Brother Guang

A house of cards – fiction by Hannah Lincoln


Ed: Friend of the Anthill Hannah Lincoln has published a collection of short stories from Beijing, Ashen, with gorgeous illustrations by Amy Sands. We're proud to present one of the stories from the collection


When the kang-kang man came by they were playing cards on a plastic table in the hutong.

The kang-kang man was the only grown-up on the lane who never smiled at Du Er. He only took the cans and paper and Ma ran after him to give the bottles from the customers last night with the big bellies. Du Er pinched a scrap of paper off the ground and ran after him too. “Uncle, I have paper!” he looked down and did not smile, just kept clanking kang-kang. Du Er bumbled back to her Ma and announced, “Look, paper!” but she was counting her coins and didn’t see.

Brother Guang hadn’t moved from his stool next to the table with the cards on it. “What’s that you got there?” he said.

“Paper,” Du Er said.

He said, “Are you helping the uncle recycle?”

Huishou – recycle. That must mean putting the little things in the box on the wheels.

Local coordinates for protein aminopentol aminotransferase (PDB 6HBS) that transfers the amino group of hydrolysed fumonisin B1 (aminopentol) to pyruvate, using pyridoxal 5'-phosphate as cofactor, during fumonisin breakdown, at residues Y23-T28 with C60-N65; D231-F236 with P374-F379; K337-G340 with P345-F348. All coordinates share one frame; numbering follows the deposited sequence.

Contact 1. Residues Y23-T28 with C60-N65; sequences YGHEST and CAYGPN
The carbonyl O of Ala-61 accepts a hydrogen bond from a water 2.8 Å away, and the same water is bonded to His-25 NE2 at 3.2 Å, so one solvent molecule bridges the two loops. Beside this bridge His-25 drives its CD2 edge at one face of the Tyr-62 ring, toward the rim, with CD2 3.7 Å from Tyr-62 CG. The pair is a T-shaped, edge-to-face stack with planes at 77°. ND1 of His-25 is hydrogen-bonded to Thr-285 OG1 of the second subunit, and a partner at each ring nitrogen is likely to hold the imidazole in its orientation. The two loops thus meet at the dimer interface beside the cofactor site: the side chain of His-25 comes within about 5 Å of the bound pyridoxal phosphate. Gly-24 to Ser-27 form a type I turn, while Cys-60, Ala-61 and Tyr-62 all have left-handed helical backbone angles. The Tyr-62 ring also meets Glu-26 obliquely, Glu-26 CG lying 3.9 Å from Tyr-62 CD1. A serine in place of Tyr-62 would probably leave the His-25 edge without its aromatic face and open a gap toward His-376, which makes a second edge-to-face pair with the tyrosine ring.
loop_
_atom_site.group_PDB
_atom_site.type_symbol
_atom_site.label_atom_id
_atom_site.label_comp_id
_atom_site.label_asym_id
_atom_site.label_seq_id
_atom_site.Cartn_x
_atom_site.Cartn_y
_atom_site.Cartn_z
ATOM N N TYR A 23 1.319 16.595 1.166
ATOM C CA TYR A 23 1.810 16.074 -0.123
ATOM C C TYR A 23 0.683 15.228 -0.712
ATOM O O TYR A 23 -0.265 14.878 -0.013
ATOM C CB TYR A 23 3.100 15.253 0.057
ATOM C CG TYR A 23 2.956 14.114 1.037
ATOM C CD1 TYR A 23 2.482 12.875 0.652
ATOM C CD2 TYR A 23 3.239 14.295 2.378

“Yes, it’s for the uncle.”

“Give it to me and I’ll make sure it gets recycled,” Brother Guang held out his palm and Du Er placed the scrap in it. “Recycling is important. The environment is not very good lately. We people have been bad to it. Now we need to start being good to it, alright?”

Du Er recognised that he was asking her a question and that she was supposed to say yes, so she did.

Du Er and Brother Guang played cards by bending them to see how high they could stack. Their pack of cards were fringed with brown and lined with creases from all the building and collapsing that had happened on that plastic table. When the tower fell and the cards flew in all directions, Du Er would scramble to pick them up before the kang-kang man came by and pinched them up with his long claw that that dropped garbage in the box on the wheels – recycling.